Tuesday, December 20, 2011

Does Technology Work?

Politicians often decide that funding in education needs to be cut.  We are all dealing with low budgets, no money for staff development and, the most common area to cut, no money for technology.  In my school, that means that as my SmartBoard projector starts to wear out (and it is) it will not be repaired or replaced.  As the laptops reach their 10 year mark, and stop being effective, they will not be replaced.  So the technology will slowly, but surely, leave my classroom.  

So I started wondering if it really mattered.  Maybe we can do without.  After all, the technology projects we do are mostly started by me.  We have some great lessons that have nothing to do with technology.  What does it really matter?  And then I get my proof that technology is important to my students and their learning.  Here are just a few examples of how.

1. I am giving a standard test on the digestive system on Thursday.  It is the first test I am giving to my class where they actually have to study ideas and memorize body parts and definitions.  In other words, they have to study.  Nervous and unsure, they asked for help.  I asked what they wanted.  They said they wanted me to create a Google doc with questions for them to answer.  I said no but they could.  So one child created the doc, went around and invited everyone in and made plans for a time to get together tonight.  I went in about an hour ago.  The doc was full of questions and answers, over 10 children were in studying, and the chat room was buzzing with talk of the digestive system.  Wow!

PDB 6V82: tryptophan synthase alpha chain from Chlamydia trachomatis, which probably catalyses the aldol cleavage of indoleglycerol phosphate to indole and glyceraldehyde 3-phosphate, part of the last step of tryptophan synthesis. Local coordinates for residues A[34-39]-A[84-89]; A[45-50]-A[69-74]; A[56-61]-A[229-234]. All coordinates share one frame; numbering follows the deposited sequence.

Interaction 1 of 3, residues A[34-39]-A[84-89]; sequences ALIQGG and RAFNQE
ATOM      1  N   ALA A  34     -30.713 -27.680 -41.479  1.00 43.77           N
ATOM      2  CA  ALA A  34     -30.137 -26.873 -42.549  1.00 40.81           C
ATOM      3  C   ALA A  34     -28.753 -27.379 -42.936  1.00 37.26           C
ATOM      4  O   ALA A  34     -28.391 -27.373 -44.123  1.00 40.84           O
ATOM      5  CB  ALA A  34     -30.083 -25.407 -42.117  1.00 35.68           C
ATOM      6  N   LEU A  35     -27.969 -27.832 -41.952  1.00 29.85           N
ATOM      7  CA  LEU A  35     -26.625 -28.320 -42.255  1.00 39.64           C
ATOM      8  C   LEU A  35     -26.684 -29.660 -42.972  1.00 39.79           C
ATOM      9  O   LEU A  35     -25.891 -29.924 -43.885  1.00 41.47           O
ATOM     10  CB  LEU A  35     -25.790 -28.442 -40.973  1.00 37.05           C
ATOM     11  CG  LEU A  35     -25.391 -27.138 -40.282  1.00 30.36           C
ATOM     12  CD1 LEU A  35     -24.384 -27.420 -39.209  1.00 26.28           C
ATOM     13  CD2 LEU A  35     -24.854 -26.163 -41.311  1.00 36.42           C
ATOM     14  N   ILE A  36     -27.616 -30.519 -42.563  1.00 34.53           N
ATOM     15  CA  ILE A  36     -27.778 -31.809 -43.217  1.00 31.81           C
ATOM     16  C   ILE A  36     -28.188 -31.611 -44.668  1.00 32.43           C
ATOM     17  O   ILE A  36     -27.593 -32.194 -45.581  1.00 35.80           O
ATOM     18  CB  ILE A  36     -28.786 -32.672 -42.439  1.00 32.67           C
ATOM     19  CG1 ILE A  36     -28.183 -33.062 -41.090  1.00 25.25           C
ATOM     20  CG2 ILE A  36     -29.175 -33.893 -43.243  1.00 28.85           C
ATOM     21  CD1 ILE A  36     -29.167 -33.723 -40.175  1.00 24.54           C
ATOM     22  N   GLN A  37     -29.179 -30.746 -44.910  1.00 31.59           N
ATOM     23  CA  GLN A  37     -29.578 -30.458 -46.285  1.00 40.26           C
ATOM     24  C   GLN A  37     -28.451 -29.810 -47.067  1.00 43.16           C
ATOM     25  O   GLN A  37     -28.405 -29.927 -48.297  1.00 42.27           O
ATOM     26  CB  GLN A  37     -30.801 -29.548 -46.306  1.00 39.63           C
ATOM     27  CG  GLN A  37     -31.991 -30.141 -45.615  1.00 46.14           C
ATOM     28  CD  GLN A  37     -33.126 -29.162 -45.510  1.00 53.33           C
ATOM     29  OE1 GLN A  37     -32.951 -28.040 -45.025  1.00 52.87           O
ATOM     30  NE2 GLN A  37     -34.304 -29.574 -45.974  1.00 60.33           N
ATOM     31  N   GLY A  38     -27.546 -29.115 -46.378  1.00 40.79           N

2. I got an email today from a student I had two years ago.  She has joined the Science Olympiads and needs to build a project.  She asked me for some help with finding sites that will give her ideas.  She said she had already watched some videos to help her understand her topic better and now needed to work on a project.  Amazing!

3.  I worked on mean (averages) in class this week.  Last night I got an email from a student saying she really didn't understand it and could I help her.  I typed up a quick definition, found a video link and a game for her to play and sent it off.  Today she told me those links really helped.